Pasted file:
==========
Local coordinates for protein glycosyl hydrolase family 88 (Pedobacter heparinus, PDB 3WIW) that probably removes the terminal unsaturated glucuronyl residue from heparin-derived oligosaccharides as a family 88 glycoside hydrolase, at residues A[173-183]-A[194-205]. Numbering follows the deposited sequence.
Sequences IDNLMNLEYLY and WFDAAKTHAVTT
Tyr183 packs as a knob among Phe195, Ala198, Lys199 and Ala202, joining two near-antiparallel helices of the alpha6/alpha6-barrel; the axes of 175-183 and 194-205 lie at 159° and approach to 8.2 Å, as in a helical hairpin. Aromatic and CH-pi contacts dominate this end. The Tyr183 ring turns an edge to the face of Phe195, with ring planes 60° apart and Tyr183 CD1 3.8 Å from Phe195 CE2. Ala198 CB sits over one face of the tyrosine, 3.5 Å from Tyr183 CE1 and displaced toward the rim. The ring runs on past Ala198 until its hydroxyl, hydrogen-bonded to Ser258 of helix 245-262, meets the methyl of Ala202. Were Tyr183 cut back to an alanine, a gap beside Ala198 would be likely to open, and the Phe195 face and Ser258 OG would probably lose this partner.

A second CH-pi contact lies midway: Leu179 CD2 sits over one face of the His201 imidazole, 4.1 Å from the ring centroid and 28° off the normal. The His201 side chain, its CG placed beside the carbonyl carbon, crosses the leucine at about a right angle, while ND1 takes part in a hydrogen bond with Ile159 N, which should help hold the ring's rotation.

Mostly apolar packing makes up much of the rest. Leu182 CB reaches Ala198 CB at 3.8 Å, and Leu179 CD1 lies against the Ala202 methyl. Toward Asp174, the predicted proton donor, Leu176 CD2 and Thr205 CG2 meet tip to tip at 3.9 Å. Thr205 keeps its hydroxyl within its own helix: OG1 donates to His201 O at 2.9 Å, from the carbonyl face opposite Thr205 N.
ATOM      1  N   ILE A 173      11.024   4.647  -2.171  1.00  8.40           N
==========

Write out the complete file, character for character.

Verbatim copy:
Local coordinates for protein glycosyl hydrolase family 88 (Pedobacter heparinus, PDB 3WIW) that probably removes the terminal unsaturated glucuronyl residue from heparin-derived oligosaccharides as a family 88 glycoside hydrolase, at residues A[173-183]-A[194-205]. Numbering follows the deposited sequence.
Sequences IDNLMNLEYLY and WFDAAKTHAVTT
Tyr183 packs as a knob among Phe195, Ala198, Lys199 and Ala202, joining two near-antiparallel helices of the alpha6/alpha6-barrel; the axes of 175-183 and 194-205 lie at 159° and approach to 8.2 Å, as in a helical hairpin. Aromatic and CH-pi contacts dominate this end. The Tyr183 ring turns an edge to the face of Phe195, with ring planes 60° apart and Tyr183 CD1 3.8 Å from Phe195 CE2. Ala198 CB sits over one face of the tyrosine, 3.5 Å from Tyr183 CE1 and displaced toward the rim. The ring runs on past Ala198 until its hydroxyl, hydrogen-bonded to Ser258 of helix 245-262, meets the methyl of Ala202. Were Tyr183 cut back to an alanine, a gap beside Ala198 would be likely to open, and the Phe195 face and Ser258 OG would probably lose this partner.

A second CH-pi contact lies midway: Leu179 CD2 sits over one face of the His201 imidazole, 4.1 Å from the ring centroid and 28° off the normal. The His201 side chain, its CG placed beside the carbonyl carbon, crosses the leucine at about a right angle, while ND1 takes part in a hydrogen bond with Ile159 N, which should help hold the ring's rotation.

Mostly apolar packing makes up much of the rest. Leu182 CB reaches Ala198 CB at 3.8 Å, and Leu179 CD1 lies against the Ala202 methyl. Toward Asp174, the predicted proton donor, Leu176 CD2 and Thr205 CG2 meet tip to tip at 3.9 Å. Thr205 keeps its hydroxyl within its own helix: OG1 donates to His201 O at 2.9 Å, from the carbonyl face opposite Thr205 N.
ATOM      1  N   ILE A 173      11.024   4.647  -2.171  1.00  8.40           N